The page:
An actor for nearly two decades, Bardem found considerable success in his native Spain appearing in such Spanish hits as "Jamón, jamón", "La Madre", "Boca a boca", "Perdita Durango" and 2000's "Before Night Falls". International success came relatively late to the actor who recalls being drawn to acting even as a child at a time when he felt "very lost", but was not encouraged to perform by his actress mother. "Like any kid of 12, 13 years old and you don't know what to do, you then go to the theatre to see your mother performing, you see the theatre from the inside and go, 'This is crazy.' I mean, my mother was shaking and nervous because it was the night of the opening, here, then she's dressed like a queen and suddenly she's on stage being the queen of Spain or portraying one of the queens of Spain and you go, 'What happened in the middle? This is crazy.' But there's something there that you smell that you go, 'Wow, there's something there that's important.' You don't know what important is, but you realize later it's important to yourself, because you're really put in some plays where it's not common, some place where you have to really look inside of you in order to pull a lot of triggers. It's like here I am a human being, here, I am a character and it happens in two and that is kind of crazy but it's very rich for one personality to go through that process."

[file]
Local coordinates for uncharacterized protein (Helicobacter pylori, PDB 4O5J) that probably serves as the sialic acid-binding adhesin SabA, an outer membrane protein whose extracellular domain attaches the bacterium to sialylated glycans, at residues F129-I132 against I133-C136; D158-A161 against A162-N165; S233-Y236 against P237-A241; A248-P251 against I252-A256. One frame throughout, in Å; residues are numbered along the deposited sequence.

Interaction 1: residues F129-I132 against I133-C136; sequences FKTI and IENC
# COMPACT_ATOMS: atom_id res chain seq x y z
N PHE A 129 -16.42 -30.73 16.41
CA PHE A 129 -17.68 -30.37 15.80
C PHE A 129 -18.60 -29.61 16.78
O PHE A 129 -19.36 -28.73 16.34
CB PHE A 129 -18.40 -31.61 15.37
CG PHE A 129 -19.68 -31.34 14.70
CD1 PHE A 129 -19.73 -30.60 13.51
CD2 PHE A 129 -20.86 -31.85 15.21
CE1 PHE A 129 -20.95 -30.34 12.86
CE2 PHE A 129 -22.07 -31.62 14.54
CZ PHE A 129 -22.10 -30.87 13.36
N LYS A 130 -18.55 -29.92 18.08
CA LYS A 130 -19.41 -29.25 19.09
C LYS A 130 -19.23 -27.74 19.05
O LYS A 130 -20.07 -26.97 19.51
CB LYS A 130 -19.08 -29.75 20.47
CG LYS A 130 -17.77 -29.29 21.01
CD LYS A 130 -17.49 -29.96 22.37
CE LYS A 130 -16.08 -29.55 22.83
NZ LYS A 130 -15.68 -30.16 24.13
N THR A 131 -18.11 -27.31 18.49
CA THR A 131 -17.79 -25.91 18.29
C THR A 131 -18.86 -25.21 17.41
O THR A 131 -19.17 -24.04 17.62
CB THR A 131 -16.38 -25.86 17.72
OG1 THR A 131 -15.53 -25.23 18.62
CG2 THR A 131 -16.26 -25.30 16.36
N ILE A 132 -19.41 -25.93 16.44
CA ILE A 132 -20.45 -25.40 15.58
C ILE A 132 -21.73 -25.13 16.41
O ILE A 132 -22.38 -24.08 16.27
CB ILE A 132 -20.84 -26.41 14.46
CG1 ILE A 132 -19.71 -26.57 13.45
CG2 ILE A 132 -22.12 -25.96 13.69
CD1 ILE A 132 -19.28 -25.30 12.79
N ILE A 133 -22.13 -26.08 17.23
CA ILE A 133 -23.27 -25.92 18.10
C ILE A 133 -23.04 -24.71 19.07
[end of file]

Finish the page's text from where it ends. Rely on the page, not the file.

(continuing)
Watching his mother transform herself instilled in a young Javier that desire to perform. "I saw all of that since I was little and wanted to do it, but I also saw the bad times." Bardem still calls Madrid home and for him, the bad times are well behind him.
Now an Oscar winner, the actor can take his time to pick and choose roles in either his native Spain or Hollywood. "I would like to do that but in the end, it doesn't depend on you, but if good material comes to you on both sides. It's been a long time since I received something that really drives me crazy in Spain and I haven't worked in my own language - except for those little scenes in this movie - since 2003 in "The Sea Inside". So there's something really inside of me that needs, wants, to work in my own language, but it doesn't depend on me because I don't have the talent to write or direct or otherwise I would."